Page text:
Boris Johnson Charles de Gaulle
© AFP / Daniel Leal-Olivas; Global Look Press/ZUMAPRESS/k09
(L) Boris Johnson (R) Charles De Gaulle
Commentary about Prime Minister Boris Johnson's cabinet reshuffle has largely missed the point in the British media. This is the real Boris Johnson standing up, not some cack-handed mishandling of "the colleagues."

No more primus inter pares [first among equals], just primus and the pygmies.

This is President Boris Johnson, a better-educated Donald Trump, one who can speak Latin at least as well as Trump can speak English. This is populist Boris Johnson. Dirigiste Boris Johnson, the first Gaullist prime minister of the United Kingdom.

Dirigisme is an economic doctrine in which the state plays a strong directive role as opposed to a merely regulatory or non-interventionist role over a capitalist market economy, and the word is French because the concept drove the French Gaullist governments from the general onwards.

How ironic that as Britain leaves the European Union, it kicks off a thoroughly continental era of economic governance. The first majority Johnson government is thus not a government of the 'right' as some fools claim, but a government of the 'left' - themselves of course thoroughly French concepts arising mainly from the seating arrangements in the first French revolutionary assembly.

In just the last week, Boris Johnson has committed to £100billion of public expenditure, having earlier announced plans to renationalize a further part of Britain's rail network. This on top of giving serious consideration to a 20-mile bridge over the North Channel linking Scotland with Northern Ireland - surely billions of pounds of state investment.

Thus, the deliberately provoked removal of Chancellor of the Exchequer Sajid Javid was not just a concentration of power in the hands of the prime minister, it was the ejection of a keeper of the Thatcherite flame of pure austerity politics. Javid was not to be allowed to develop the kind of disruptive blocking power 'enjoyed' by Phillip Hammond, his predecessor, still less the kind of dual premiership 'enjoyed' by Gordon Brown relative to Tony Blair.

The new chancellor, a billionaire boy of 39, Rishi Sunak, not even a household name in his stately home in the North, a complete ingenue who has accepted the PM's (and his chief aide Dominic Cummings') hegemony over economic policy. 'Richi', as he will come to be known, will be left to count the money - at which he is presumably proficient.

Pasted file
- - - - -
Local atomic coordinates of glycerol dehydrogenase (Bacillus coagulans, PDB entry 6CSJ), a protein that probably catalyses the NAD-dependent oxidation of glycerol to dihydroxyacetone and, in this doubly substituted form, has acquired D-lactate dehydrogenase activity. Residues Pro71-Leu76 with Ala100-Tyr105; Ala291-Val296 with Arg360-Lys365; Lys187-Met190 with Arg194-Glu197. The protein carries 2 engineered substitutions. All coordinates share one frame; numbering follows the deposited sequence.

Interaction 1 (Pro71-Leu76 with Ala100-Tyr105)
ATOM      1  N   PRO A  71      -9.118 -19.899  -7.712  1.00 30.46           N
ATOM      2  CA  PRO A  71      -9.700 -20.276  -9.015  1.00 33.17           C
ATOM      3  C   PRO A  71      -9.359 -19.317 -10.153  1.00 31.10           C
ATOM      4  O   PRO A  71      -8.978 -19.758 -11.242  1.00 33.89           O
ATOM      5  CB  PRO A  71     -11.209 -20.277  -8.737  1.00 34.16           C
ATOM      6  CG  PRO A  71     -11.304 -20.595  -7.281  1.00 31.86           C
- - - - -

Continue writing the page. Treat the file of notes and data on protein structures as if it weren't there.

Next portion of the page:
There are two, possibly three drivers of this surprising new turn by a British Conservative Party.

The first is Brexit. This project requires a new patriotism to be built to replace the globalism of the European adventure. Thus, huge projects of national prestige will likely be undertaken - and to hell with the cost of them. One of the most pitiful consequences of this turn is that it has left the opposition Labour Party squealing about "prudence" and "can we afford this?" like conservative maiden aunts having a fit of the vapours.

The second is the Conservative storming of the Red Wall of traditional Labour areas of the Midlands and the North. Johnson knows that traditional Tory policies will not hold these areas, which are in dire need of public investment, job creation and rises in real wages. The loss of these areas would mean the end of the Boris premiership and he has no intention of demitting office at least until he has become the longest serving British prime minister of the last hundred years.

Labour's opposition to budget-busting bouts of public investment, huge prestige projects, bridges, airports, viaducts, dams and railroads looks ridiculous enough. Wait 'til they realise that Johnson knows that 20-year projects are one thing, but elections come around every five years. The sacking of Esther 'McVile', or McVey to give her proper name, clears the way for Johnson to scrap the hated Universal Credit scheme she has been piloting for claimants of benefits in Britain. Millions of them. If Cummings is as smart as people say he is, he will now be advising Boris Johnson that putting money directly into poor people's pockets and right now is the very best way of buying votes.


And if there is a third driver of this U-turn, it is the personality of Boris Johnson himself. He likes U-turns and has made many of them to his own advantage. A recent admirer of President Putin, he metamorphosed into the most brutish Russophobe on being made foreign secretary, and he may not be finished turning on that one.

The man who once said he avoided travelling to New York because of the "high risk of running into Donald Trump," effortlessly became his best friend when it suited him.

Boris Johnson has principles, like Groucho Marx once put it, and if you don't like them, he has others.

This is the first week of the populist government of Alexander Boris de Pfeffel Johnson. Hold on to your hats, there are many surprises to come.
George Galloway was a member of the British Parliament for nearly 30 years. He presents TV and radio shows (including on RT). He is a film-maker, writer and a renowned orator. Follow him on Twitter @georgegalloway